Extending and Modifying the Validation Application Block

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In its original state, the Validation Application Block works well for typical validation scenarios, such as validating data for an ASP.NET application. However, there may be times when you have to customize certain behaviors of the application block to better suit your application's particular requirements. There are two ways to do this: extension and modification.

Extending the Validation Application Block

You extend the Validation Application Block through designated extension points. Typically, these are custom classes written by you that implement a particular interface or derive from an abstract class. Because these custom classes exist in your application space, you do not have to modify or rebuild the Validation Application Block; instead, you can designate your extensions through configuration settings.

You can extend the Validation Application Block by implementing new validators. To learn more, see Creating a New Validator.

Modifying the Validation Application Block

You modify the Validation Application Block by making changes to the Validation Application Block's source code. This may, or may not, require associated configuration changes. Because changes are made to the source code, you must rebuild the Validation Application Block before the modifications take effect. You must also be prepared to handle support and versioning issues. To learn more, see Modifying the Validation Application Block.

Creating a New Validator or Custom Attribute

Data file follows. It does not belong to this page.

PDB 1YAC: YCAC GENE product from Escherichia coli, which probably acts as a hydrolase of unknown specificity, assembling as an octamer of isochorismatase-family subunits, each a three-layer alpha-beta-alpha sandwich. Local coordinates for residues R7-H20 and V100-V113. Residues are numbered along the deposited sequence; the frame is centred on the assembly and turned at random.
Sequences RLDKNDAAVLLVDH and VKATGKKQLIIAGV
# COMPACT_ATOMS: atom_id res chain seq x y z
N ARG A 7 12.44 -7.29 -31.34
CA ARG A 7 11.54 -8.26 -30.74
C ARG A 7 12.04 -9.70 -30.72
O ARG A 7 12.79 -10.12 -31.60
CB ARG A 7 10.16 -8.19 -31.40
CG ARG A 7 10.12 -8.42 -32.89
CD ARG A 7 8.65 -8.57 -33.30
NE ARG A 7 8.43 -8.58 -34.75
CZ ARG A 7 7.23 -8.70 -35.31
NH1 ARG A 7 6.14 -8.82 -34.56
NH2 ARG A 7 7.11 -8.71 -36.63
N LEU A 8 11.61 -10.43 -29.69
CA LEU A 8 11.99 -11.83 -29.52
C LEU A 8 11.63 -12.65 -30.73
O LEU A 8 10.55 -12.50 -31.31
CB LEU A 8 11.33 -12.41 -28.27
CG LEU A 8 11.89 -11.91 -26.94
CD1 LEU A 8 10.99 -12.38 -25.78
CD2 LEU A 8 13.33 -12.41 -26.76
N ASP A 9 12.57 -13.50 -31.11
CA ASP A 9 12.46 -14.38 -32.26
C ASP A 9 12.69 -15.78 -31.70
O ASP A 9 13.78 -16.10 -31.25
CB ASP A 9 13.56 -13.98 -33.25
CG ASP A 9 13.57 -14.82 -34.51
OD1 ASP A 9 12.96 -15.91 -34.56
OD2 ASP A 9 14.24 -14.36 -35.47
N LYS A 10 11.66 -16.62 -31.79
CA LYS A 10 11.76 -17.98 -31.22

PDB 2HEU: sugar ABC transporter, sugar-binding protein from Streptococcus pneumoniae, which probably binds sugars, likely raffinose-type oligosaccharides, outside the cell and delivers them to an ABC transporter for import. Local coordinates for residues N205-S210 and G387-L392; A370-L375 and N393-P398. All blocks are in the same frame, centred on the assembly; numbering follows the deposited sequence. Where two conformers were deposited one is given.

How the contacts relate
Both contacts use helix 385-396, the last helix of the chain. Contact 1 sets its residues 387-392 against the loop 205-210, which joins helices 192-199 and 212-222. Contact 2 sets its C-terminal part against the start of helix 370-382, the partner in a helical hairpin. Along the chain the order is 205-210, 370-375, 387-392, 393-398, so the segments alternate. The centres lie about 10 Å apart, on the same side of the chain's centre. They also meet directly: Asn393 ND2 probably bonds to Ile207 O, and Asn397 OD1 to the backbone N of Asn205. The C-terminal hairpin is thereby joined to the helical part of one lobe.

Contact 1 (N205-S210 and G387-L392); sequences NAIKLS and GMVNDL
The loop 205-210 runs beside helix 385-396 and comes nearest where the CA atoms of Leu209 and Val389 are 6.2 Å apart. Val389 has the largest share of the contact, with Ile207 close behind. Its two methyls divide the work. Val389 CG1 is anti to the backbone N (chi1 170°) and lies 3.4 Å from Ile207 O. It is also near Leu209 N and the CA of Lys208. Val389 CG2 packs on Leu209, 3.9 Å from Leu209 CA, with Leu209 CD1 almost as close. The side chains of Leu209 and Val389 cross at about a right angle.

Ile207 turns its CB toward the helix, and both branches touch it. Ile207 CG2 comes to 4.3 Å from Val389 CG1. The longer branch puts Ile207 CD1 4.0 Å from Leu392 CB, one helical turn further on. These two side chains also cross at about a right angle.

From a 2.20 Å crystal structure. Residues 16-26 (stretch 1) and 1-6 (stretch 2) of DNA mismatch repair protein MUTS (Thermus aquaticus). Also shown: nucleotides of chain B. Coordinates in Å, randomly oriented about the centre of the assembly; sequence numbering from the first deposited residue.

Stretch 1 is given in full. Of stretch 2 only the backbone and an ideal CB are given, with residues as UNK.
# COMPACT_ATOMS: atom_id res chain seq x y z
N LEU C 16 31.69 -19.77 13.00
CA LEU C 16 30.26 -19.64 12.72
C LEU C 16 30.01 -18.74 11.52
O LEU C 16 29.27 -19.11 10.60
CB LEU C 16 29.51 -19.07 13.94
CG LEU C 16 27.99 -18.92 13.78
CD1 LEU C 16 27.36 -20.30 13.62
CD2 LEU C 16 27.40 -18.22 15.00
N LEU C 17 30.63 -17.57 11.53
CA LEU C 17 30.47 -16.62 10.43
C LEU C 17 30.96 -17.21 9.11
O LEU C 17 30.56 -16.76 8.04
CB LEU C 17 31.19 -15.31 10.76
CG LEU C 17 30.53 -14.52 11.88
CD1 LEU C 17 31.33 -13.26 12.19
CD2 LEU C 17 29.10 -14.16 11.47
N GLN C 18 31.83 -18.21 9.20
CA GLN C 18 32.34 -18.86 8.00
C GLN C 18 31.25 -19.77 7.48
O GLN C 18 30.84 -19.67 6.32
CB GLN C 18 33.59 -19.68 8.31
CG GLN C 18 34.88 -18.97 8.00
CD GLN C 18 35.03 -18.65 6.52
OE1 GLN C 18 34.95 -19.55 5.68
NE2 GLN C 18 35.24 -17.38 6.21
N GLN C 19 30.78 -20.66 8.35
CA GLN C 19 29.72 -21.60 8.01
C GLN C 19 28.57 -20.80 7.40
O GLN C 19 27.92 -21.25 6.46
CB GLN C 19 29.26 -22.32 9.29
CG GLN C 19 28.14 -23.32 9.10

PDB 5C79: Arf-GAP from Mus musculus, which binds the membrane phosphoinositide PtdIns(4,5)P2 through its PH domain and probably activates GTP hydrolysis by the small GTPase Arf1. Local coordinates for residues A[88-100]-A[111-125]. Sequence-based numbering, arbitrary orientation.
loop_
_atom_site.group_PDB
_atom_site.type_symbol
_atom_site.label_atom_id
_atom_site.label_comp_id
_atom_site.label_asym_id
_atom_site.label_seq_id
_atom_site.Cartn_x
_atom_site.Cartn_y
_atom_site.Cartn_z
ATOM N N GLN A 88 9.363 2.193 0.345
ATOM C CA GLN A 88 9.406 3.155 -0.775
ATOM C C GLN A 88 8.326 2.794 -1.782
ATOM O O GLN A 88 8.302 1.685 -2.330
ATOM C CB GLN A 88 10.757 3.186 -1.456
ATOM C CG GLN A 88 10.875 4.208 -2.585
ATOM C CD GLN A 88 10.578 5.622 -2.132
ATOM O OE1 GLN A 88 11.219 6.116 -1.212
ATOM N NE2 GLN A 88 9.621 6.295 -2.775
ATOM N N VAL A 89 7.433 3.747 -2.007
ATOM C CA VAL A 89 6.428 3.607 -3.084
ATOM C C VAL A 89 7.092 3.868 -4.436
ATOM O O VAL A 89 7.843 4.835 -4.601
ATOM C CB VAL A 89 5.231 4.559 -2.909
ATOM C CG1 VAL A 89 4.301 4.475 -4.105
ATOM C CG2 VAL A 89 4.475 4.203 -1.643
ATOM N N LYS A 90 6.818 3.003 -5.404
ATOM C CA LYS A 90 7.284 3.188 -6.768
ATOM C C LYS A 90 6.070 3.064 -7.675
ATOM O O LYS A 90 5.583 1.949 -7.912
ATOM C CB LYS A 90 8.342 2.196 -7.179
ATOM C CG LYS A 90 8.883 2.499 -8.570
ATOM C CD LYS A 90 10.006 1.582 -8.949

You can create your own Validator classes and your own attributes if the ones provided with the Validation Application Block do not fit your requirements. These classes could validate data types in new ways or they could deal with more complex data types, such as a Customer data type that includes many different data types. For an example of a custom validator, see the DivisibleByValidator class in the Validation QuickStart.

To create your own attributes, create a class that derives from the ValidatorAttribute base class.

There are several approaches to creating your own validators. One approach is to create a class that inherits from the Validator<T> base class or from the Validator class. The first class is for strongly typed validators and the second is for loosely typed validators.

Retired Content

This content is outdated and is no longer being maintained. It is provided as a courtesy for individuals who are still using these technologies. This page may contain URLs that were valid when originally published, but now link to sites or pages that no longer exist.

The latest Enterprise Library information can be found at the Enterprise Library site.
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